New since 2015 is the passage of Act 56 of 2015, which creates a Renewable Energy Standard in Vermont. It creates an energy transformation obligation for electric distribution utilities, in which they must produce an increasing amount of fossil fuel use reductions attributable to their customers. They may meet the obligation through the use of more efficient heating systems (such as heat pumps) or through building weatherization, or even the use of more efficient or electric vehicles. The obligations began in 2017 with an amount equivalent to 2% of the utility's sales, rising to 10% by 2032.

The most recent budgets for energy efficiency programs and electricity and natural gas savings can be found in the State Spending and Savings Tables.

Last reviewed: June 2020

Energy Efficiency as a Resource List All

Vermont statute (30 VSA Sec. 218c) directs all electric and natural gas utilities to prepare and implement least cost integrated plans—plans "for meeting the public's need for energy services, after safety concerns are addressed, at the lowest present value life cycle cost, including environmental and economic costs, through a strategy combining investments and expenditures on energy supply, transmission and distribution capacity, transmission and distribution efficiency, and comprehensive energy efficiency programs." In addition, Vermont has a well-established regulatory process to factor the Energy Efficiency Utility's energy savings into utility companies' load forecasts. Vermont law requires EEU budgets to be set at a level that would realize "all reasonably available, cost-effective energy efficiency."

Last reviewed: June 2020

Energy Efficiency Resource Standards List All

Summary: Electric - Annual incremental savings totaling 357,400 MWh over 2018-2020, or approximately 2.4% of annual sales. Natural gas - Three-year annual incremental savings of 192,599 Mcf spanning 2018-2020, or 0.5% of sales.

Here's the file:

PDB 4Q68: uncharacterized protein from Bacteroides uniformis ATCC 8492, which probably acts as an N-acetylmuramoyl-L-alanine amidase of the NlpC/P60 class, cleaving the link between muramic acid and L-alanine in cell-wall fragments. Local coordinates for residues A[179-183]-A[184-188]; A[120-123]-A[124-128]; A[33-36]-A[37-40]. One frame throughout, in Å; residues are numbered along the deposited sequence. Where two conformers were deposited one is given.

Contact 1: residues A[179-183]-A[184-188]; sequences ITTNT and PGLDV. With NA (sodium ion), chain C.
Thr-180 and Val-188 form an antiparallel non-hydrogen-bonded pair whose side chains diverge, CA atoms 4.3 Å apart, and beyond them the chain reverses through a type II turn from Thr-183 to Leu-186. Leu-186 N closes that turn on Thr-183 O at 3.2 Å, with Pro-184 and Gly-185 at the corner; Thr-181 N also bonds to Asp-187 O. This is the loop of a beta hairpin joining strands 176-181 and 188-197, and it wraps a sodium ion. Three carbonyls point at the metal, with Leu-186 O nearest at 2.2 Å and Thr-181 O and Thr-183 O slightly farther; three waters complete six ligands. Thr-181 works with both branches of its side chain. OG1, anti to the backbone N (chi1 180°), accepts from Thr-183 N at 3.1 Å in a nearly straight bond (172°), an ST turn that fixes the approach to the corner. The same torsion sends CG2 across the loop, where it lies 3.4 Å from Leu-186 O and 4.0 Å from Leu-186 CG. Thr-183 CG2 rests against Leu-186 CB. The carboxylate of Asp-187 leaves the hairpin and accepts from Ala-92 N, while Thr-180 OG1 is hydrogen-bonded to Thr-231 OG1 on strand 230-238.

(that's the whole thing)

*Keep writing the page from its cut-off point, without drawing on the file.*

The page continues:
Vermont does not have traditional EERS legislation with a set schedule of energy-savings percentages for each year. Instead, Vermont law requires EEU budgets to be set at a level that would realize "all reasonably available, cost-effective energy efficiency." Compensation and specific energy-savings levels—not “soft” goals or targets—are determined by the PUC every three years in a Demand Resource Plan proceeding. There is not an explicit penalty for non-performance. However, a portion of the compensation Vermont pays the Vermont Energy Investment Corporation (VEIC) parent company that oversees Efficiency Vermont as the program administrator is contingent on meeting stated goals, subject to a monitoring and verification process. If the administrator does not meet stated goals, the state will withhold compensation, and the administrator potentially will be replaced at the end of the three-year period (DSIRE 2011).

The goal-setting process has changed due to Vermont’s “order of appointment” franchise-like structure. Every three years, a “demand resources plan” proceeding will be held. The proceeding will set budgets and goals for the next 20 years, coinciding with the long-range transmission plan to allow for integration of forecasting (EEU Structure Docket 7466).

Every 6 years there is a performance review for the three EEUs to determine if each appointment should be extended for an additional 6 years.

In addition to the EEU Structure the state’s 2015 Renewable Energy Standard (Act 56) required DUs to addresses building electrification as well as fossil fuel use reduction and is comprised of three components or tiers. While Tier I and II of the RPS address renewable energy requirements, Tier III requires distribution utilities (DUs) to reduce customers’ fossil fuel use through either electrification, efficiency, fuel switching, or storage. This requirement is 2% of a DU’s annual sales starting in 2017 and increasing by 0.67% annually, reaching 12% in 2032.  This program works in conjunction with the traditional EEU programs to deliver benefits to Vermont’s ratepayers. This program operated under Vermont’s administrative rule 4.400.

June 2020

Utility Business Model List All

The majority of the state programs are operated by Vermont Energy Investment Corporation (VEIC). VEIC is eligible to receive a performance incentive for meeting or exceeding performance goals established for three-year performance cycles. For the period January 1, 2018, to December 31, 2020, VEIC can earn up to $4,543,500 for meeting electric energy savings goals and other performance goals including peak savings, and total resource benefits.